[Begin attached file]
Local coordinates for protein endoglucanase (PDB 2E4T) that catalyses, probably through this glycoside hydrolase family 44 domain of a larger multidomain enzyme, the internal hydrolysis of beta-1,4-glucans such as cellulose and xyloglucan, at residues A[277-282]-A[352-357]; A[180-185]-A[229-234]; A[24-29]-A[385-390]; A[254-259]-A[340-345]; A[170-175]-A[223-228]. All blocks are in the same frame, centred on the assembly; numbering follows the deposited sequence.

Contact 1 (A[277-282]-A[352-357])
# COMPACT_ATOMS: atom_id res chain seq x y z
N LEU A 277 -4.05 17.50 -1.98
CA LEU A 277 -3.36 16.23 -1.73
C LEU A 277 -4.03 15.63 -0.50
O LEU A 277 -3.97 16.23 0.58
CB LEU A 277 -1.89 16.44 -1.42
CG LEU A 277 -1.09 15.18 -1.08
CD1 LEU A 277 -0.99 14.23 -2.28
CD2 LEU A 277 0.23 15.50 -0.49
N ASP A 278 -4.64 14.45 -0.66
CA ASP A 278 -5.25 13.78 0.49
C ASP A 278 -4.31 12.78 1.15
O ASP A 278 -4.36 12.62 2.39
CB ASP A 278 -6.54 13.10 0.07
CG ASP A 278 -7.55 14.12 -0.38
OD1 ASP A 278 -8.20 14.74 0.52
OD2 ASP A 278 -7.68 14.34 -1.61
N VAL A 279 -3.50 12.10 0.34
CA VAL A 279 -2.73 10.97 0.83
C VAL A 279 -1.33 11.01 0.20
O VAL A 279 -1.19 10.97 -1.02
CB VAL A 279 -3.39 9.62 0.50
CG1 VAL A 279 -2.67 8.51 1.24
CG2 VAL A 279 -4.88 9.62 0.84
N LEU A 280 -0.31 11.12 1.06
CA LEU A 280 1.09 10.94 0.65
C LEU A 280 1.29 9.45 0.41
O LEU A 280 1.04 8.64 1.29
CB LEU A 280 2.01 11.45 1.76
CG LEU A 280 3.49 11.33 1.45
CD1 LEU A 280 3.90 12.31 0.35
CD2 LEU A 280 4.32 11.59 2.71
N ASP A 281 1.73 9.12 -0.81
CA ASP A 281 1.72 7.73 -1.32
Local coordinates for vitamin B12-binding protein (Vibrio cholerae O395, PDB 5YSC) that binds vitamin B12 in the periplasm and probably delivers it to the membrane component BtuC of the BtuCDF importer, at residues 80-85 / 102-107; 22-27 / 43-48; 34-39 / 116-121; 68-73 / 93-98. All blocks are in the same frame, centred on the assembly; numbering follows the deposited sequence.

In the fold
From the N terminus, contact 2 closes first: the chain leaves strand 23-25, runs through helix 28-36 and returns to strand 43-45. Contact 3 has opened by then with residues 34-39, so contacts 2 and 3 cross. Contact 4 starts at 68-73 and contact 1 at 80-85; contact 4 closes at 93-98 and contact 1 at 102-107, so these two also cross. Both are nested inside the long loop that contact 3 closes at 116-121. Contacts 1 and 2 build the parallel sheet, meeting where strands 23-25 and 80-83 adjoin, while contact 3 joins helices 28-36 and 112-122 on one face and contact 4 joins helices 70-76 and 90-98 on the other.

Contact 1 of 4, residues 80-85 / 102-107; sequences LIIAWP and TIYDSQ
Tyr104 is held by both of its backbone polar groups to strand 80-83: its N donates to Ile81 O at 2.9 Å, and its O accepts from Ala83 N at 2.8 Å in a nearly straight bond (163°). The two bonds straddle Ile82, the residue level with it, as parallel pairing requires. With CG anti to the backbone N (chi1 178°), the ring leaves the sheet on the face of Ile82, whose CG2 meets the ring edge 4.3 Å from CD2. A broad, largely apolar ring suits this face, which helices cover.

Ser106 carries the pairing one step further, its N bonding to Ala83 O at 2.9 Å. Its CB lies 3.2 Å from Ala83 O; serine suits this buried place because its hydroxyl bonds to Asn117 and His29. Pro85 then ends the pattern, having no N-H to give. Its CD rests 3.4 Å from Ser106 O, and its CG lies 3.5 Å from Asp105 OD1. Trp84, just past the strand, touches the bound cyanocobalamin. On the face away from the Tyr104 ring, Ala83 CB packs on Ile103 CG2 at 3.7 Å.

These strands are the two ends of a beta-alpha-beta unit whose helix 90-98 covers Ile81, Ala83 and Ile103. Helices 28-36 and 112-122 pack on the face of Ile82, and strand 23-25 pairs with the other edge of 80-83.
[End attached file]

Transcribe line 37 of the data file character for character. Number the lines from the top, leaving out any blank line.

Local coordinates for vitamin B12-binding protein (Vibrio cholerae O395, PDB 5YSC) that binds vitamin B12 in the periplasm and probably delivers it to the membrane component BtuC of the BtuCDF importer, at residues 80-85 / 102-107; 22-27 / 43-48; 34-39 / 116-121; 68-73 / 93-98. All blocks are in the same frame, centred on the assembly; numbering follows the deposited sequence.